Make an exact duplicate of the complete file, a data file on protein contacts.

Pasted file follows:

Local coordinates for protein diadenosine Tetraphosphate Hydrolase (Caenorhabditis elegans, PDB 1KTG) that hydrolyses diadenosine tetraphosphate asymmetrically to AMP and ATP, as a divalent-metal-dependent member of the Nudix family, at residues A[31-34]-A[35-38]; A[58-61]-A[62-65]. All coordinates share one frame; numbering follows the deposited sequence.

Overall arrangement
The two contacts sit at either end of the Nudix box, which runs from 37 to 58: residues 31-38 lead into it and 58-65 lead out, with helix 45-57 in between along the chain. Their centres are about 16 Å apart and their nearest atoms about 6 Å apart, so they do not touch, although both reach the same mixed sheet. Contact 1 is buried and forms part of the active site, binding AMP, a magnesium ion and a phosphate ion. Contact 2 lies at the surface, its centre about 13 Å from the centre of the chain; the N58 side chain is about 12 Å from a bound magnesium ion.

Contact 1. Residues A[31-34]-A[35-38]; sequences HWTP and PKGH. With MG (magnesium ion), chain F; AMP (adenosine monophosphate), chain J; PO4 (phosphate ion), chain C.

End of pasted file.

Local coordinates for protein diadenosine Tetraphosphate Hydrolase (Caenorhabditis elegans, PDB 1KTG) that hydrolyses diadenosine tetraphosphate asymmetrically to AMP and ATP, as a divalent-metal-dependent member of the Nudix family, at residues A[31-34]-A[35-38]; A[58-61]-A[62-65]. All coordinates share one frame; numbering follows the deposited sequence.

Overall arrangement
The two contacts sit at either end of the Nudix box, which runs from 37 to 58: residues 31-38 lead into it and 58-65 lead out, with helix 45-57 in between along the chain. Their centres are about 16 Å apart and their nearest atoms about 6 Å apart, so they do not touch, although both reach the same mixed sheet. Contact 1 is buried and forms part of the active site, binding AMP, a magnesium ion and a phosphate ion. Contact 2 lies at the surface, its centre about 13 Å from the centre of the chain; the N58 side chain is about 12 Å from a bound magnesium ion.

Contact 1. Residues A[31-34]-A[35-38]; sequences HWTP and PKGH. With MG (magnesium ion), chain F; AMP (adenosine monophosphate), chain J; PO4 (phosphate ion), chain C.